House GOP Imposes Strict Ban On Microsoft's Copilot AI Chatbot For Congressional Staffers: Report

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The U.S. House has reportedly enforced a strict prohibition on the use of Microsoft Corp.'s (NASDAQ:MSFT) Copilot AI chatbot by its congressional staffers.

What Happened: This decision comes in the wake of the federal government’s ongoing efforts to manage its internal use of AI while simultaneously working on regulations for this emerging technology, reported Axios.

The Chief Administrative Officer of the House, Catherine Szpindor, has communicated to congressional offices that Microsoft Copilot is "unauthorized for House use."

The Office of Cybersecurity has identified Copilot as a potential risk for leaking House data to non-House-approved cloud services.

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As a result, Copilot will be removed from and blocked on all House Windows devices.

Microsoft is working to address these concerns by rolling out a suite of government-oriented tools later this year, designed to meet federal government security and compliance requirements.

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Why It Matters: This move by the U.S. House is the latest in a series of actions taken by governmental bodies and major corporations to address the potential risks associated with AI-based chatbots.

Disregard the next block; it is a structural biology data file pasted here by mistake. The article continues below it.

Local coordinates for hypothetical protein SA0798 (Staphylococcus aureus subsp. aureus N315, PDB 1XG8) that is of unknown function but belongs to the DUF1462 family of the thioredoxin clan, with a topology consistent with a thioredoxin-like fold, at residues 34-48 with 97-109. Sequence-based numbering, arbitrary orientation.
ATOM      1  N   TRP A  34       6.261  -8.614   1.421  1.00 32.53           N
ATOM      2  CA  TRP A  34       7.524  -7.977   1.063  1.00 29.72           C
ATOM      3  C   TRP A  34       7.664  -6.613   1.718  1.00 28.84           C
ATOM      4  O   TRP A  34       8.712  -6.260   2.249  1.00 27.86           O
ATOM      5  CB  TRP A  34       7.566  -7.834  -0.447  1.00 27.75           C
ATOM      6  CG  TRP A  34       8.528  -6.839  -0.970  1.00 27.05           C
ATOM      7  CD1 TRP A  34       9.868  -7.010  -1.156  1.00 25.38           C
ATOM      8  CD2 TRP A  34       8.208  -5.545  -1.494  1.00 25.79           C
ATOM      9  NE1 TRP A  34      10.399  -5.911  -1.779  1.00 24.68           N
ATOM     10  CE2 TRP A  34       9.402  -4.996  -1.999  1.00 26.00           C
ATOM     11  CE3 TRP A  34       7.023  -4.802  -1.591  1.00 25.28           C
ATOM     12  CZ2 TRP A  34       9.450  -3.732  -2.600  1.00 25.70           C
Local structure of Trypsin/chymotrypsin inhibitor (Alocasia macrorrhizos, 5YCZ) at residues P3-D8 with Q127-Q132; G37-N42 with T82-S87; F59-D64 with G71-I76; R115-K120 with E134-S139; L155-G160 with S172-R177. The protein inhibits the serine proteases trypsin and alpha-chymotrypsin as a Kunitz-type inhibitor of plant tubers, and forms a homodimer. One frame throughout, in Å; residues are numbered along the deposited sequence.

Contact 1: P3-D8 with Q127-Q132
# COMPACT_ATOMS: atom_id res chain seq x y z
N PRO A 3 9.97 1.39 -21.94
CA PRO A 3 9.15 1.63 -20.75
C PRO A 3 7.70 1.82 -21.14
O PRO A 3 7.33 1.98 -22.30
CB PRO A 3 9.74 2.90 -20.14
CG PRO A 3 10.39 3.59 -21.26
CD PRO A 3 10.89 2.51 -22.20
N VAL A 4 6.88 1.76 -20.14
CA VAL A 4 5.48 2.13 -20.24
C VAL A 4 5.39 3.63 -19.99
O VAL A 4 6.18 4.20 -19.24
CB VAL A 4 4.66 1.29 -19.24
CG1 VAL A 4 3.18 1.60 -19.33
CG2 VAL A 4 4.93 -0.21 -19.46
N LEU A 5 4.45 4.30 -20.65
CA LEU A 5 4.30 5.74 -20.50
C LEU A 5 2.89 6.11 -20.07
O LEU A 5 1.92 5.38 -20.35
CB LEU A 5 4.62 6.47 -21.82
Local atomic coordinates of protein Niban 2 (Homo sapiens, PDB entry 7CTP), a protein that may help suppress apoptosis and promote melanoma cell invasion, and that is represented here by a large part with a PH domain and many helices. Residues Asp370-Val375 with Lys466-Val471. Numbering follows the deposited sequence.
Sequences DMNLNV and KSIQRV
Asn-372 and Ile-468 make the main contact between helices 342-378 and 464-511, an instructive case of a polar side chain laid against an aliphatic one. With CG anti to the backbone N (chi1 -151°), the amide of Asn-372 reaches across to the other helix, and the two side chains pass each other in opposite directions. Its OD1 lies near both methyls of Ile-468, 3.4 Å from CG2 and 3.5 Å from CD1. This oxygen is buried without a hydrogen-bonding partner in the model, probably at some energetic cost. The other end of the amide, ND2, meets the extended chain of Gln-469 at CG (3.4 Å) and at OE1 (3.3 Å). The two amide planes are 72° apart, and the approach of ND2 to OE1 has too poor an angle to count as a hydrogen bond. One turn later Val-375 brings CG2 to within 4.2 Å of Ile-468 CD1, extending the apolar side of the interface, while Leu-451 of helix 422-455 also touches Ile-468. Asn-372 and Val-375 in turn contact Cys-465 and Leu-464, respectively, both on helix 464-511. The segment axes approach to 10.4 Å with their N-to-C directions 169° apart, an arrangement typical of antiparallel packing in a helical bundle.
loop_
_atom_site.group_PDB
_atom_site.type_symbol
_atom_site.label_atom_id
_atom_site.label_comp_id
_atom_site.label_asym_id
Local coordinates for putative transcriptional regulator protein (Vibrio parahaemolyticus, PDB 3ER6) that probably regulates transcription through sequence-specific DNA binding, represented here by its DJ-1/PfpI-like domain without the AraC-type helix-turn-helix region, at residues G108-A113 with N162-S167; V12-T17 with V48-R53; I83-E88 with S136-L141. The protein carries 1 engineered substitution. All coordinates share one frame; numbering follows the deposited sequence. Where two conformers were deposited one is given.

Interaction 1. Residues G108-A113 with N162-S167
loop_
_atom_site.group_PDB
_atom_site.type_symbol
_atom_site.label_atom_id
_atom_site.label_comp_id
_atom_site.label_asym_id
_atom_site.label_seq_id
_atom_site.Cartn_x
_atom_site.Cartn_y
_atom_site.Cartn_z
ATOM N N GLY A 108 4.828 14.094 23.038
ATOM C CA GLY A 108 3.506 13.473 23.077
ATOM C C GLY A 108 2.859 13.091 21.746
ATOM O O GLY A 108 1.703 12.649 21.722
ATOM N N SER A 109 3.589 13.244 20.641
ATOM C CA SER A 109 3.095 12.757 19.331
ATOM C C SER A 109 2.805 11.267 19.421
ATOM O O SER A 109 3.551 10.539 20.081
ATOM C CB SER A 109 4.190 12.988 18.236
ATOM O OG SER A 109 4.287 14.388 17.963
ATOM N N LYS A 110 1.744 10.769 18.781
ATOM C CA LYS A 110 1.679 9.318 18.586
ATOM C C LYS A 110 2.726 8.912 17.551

Earlier, in 2023, Apple Inc. banned the internal use of OpenAI's ChatGPT and other AI tools. This was followed by a similar move by Alphabet Inc.'s Google in June 2023.

These actions reflect the growing concerns about data security and privacy surrounding AI-based chatbots, prompting organizations to reevaluate their use of these technologies.

Meanwhile, the White House has introduced a comprehensive policy to address the potential risks associated with artificial intelligence (AI) use across federal agencies. The new policy, released on Thursday, mandates federal agencies to appoint a chief AI officer, disclose their AI usage, and implement protective measures.

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Disclaimer: This content was partially produced with the help of Benzinga Neuro and was reviewed and published by Benzinga editors.

Photo via Shutterstock

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